What is a ventral hernia?
Ventral hernias occur on the anterior abdominal wall (front of the abdomen). These hernias typically happen because of weak areas in the abdomen. Common causes of ventral hernias include:
- Prior surgery
- Heavy lifting
- Other disorders
Types of ventral hernias
There are several different types of ventral hernias, including:
One of the most common types of hernias, an umbilical hernia is a bulge appearing at the navel or belly button.
An epigastric hernia is a bulge occurring in the middle of the abdomen above the belly button and below the breast bone. These hernias typically only contain fatty tissue. They are often quite small and may be difficult to diagnose because the defect is often only a few millimeters in size.
An incisional hernia occurs at the site of a prior abdominal incision. These occur in up to 10 percent of patients that have undergone prior abdominal surgery.
A parastomal hernia occurs at the site of a colostomy, ileostomy or other stoma (intestines sutured to the skin). These hernias may be repaired or occasionally may require moving the stoma to a new location. If possible, the stoma should be reversed to treat this condition.
A Spigelian hernia occurs in the lower quadrants of the abdomen, usually at or below the level of the belly button and slightly to either side. Spigelian hernias occur through a natural weakness in the abdominal wall. In most cases, the hernia does not occur through all of the muscles of the abdominal wall, making them more difficult to diagnose. CT scans, ultrasounds and occasionally laparoscopic surgery are required to confirm the diagnosis.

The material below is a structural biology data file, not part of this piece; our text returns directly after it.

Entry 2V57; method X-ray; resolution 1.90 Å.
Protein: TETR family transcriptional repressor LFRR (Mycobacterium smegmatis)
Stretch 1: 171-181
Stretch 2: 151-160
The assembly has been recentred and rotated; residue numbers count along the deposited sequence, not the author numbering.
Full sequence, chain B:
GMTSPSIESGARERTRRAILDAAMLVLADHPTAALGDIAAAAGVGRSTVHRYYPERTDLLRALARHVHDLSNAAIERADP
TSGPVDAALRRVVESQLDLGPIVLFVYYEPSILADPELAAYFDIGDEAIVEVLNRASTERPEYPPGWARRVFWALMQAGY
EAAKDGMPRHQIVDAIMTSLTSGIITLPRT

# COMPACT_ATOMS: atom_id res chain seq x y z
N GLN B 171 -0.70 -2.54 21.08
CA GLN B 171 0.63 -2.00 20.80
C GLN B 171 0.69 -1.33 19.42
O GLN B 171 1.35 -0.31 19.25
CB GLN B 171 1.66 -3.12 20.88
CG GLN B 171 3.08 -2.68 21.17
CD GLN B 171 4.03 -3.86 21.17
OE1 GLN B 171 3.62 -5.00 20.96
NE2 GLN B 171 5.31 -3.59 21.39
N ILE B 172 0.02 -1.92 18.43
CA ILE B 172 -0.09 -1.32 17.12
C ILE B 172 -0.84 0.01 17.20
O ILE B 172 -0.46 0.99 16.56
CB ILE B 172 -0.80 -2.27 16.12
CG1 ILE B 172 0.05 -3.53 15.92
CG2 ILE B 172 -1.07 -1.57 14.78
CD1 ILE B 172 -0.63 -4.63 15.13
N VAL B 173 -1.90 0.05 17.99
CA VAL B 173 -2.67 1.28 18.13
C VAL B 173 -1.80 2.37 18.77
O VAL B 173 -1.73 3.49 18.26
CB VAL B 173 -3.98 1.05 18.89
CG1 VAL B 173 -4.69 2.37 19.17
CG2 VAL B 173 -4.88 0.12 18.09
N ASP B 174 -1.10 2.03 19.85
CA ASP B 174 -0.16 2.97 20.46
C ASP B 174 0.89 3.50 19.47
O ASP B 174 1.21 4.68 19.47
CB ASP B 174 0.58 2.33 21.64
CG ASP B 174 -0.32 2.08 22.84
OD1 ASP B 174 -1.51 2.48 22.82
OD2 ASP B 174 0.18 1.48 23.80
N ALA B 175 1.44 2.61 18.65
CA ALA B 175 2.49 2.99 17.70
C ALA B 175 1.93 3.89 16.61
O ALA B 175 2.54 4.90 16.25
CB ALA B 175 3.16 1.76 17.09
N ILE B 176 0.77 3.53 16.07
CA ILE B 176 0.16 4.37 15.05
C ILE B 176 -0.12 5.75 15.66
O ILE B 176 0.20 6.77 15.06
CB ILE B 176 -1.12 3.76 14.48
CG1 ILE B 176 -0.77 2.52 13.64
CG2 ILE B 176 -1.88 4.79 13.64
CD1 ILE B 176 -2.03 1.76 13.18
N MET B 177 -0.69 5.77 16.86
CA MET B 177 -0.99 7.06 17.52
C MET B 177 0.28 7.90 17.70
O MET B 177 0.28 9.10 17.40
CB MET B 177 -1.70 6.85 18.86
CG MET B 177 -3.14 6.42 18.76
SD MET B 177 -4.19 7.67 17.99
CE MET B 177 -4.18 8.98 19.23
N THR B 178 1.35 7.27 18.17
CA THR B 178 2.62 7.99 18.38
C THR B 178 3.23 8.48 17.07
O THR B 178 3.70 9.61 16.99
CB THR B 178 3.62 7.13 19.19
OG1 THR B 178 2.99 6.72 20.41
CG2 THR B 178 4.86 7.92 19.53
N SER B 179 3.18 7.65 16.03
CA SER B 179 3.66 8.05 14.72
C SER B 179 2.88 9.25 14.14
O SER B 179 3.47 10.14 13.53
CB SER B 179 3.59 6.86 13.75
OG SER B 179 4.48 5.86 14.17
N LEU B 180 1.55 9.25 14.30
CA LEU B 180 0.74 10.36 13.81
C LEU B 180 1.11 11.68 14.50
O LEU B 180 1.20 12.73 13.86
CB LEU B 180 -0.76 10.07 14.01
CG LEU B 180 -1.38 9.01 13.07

Treating ventral hernias
Hernias are repaired with either conventional open surgery or minimally invasive (laparoscopic) surgical techniques. Almost all ventral hernias may be repaired using a laparoscopic approach. Laparoscopic surgery is performed by making several small incisions on the abdomen.
There are several advantages to using laparoscopic ventral hernia repair versus a large incision:
- Quicker recovery time
- Decreased length of hospital stay
- A quicker return to normal activities
- Fewer incidences of hernia recurrence
- Fewer infections
Because of the overwhelming advantages of laparoscopic repair, consideration should be given to repairing all ventral hernias utilizing the laparoscopic approach.
Incisional hernias and other ventral hernias larger than three centimeters are repaired with a strong, flexible synthetic material called mesh, which is used to fix the defect or hole in the tissues. The mesh is secured to the abdominal wall to reinforce the weakened area.
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